Methodologies for Detection of ctDNA

Detection of plasma ctDNA is not only good for the study of cancer pathogenesis, but also beneficial to the clinical management of cancer. Because ctDNA has been shown to possess the characteristic mutations of the corresponding primary tumor, researchers have tried to take advantage of this feature in designing assays that may be used in cancer management. However, ctDNA-based assays are confronted with several challenges, not least that ctDNA accounts for only a small percentage (sometimes < 0.01%) of the total cell-free DNA in the peripheral blood and that prior knowledge about particular mutations is usually required, which may be hard to obtain [2].

Originally, researchers used Sanger sequencing to detect plasma ctDNA. However, there are many shortcomings for Sanger-based ctDNA detection, such as low-throughput, laborious protocols, high cost, and potential bias introduced by the PCR methodology [13]. In the last decade, the advances in NGS technology have allowed researchers to develop many effective and convenient alternatives to Sanger sequencing. Diehl et al. developed a technique called BEAMing (beads, emulsion, amplification, and magnetics) to detect ctDNA in blood [20]. In this technique, the object DNA segment is amplified using primers containing known tag sequences, and then covalently bound to magnetic beads. Finally, flow cytometry is used to sort beads containing the mutation. Newman et al. developed another new technique called CAPP-seq (cancer personalized profiling by deep sequencing) for quantifying ctDNA. They designed a probe panel consisting of biotinylated DNA oligonucleotides that target recurrently mutated regions in the cancer of interest. Using this technique, they detected ctDNA in 100% of stage II-IV and 50% of stage I NSCLC patients, with 96% specificity for mutant allele fractions down to ~0.02% [13]. Compared with previous methods, these new techniques provide significantly higher sensitivity for ctDNA detection. They are also high-throughput and less expensive. Such “second generation” sequencing techniques have been essential in fully evaluating the clinical potential of ctDNA analysis. However, there are also limitations to these novel techniques. Firstly, NGS-based methods provide an informative diagnosis in only around 50% of early-stage patients [2, 13], therefore the sensitivity requires further improvement. Additionally, the costs remain relatively high, limiting their application in clinical practice. Fortunately, third-generation sequencing techniques, designed to be highly sensitive and inexpensive, have rapidly advanced and have the potential to expedite extensive application of ctDNA detection for routine patient management [63-69].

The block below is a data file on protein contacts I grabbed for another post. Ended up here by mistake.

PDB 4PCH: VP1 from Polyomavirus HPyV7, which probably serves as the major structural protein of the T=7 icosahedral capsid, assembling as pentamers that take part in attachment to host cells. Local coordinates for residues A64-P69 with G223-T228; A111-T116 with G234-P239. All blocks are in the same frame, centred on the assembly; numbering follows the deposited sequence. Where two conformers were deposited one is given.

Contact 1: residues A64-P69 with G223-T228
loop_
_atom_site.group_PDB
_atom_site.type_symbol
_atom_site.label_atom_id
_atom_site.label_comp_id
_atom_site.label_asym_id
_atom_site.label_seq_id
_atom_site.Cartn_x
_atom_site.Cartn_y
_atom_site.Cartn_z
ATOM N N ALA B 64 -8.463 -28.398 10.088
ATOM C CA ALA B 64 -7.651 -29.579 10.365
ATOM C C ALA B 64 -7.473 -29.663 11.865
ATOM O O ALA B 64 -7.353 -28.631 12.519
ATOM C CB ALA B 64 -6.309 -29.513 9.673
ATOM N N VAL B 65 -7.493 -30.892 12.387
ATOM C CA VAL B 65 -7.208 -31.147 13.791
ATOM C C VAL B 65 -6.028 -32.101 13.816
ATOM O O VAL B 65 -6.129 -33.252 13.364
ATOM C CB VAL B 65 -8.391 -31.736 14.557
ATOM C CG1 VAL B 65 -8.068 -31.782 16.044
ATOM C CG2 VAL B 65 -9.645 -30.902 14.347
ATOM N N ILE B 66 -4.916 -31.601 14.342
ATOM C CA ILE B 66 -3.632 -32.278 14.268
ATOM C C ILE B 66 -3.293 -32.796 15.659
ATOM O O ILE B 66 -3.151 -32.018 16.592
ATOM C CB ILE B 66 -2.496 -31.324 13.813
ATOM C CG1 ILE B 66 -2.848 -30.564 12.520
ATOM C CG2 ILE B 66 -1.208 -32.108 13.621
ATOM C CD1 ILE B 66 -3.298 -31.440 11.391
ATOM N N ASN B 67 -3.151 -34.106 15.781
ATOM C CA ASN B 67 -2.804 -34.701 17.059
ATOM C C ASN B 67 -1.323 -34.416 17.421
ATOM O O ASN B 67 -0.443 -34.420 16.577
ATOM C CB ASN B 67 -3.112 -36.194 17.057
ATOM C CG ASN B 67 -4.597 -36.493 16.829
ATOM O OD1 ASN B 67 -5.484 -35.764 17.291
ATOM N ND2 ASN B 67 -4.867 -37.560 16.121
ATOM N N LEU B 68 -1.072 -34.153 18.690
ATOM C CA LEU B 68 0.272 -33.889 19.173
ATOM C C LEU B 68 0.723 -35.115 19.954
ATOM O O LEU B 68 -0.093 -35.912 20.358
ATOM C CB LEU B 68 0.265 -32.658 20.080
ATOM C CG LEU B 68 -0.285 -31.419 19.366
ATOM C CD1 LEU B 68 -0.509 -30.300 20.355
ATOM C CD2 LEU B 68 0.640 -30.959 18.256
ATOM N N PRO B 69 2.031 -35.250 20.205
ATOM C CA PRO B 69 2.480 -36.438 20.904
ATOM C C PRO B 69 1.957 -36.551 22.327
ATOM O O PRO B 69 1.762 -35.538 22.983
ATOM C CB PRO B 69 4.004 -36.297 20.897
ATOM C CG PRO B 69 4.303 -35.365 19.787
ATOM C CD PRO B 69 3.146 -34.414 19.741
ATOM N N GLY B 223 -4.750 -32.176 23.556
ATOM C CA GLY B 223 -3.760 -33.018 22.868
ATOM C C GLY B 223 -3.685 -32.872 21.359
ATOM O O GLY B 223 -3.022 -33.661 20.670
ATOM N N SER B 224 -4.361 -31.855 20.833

The Critical Role of ctDNA in Cancer Diagnosis and Prognosis

Tissue biopsy is still the gold standard for tumor diagnosis. However, many shortcomings exist. For instance, there are risks associated with invasive sampling, particularly when applied to the fragile organs such as lung, and sensitivity is suboptimal, frequently resulting in an inability to detect early-stage tumors. In addition, because tumors are heterogeneous and constantly evolving [70-75], tissue biopsy-based investigations are often unable to accurately determine tumor progression [2]. Similarly, they also struggle to detect small, residual lesions following therapy. In recent years, it has been suggested that a plasma biomarker-based approach can evaluate the tumor occurrence, progression and recurrence. Such approach is minimally invasive with satisfactory conformity [3]. However, previous tumor biomarkers in plasma only provide limited sensitivity and specificity, and therefore cannot always meet the clinical requirements [2, 10].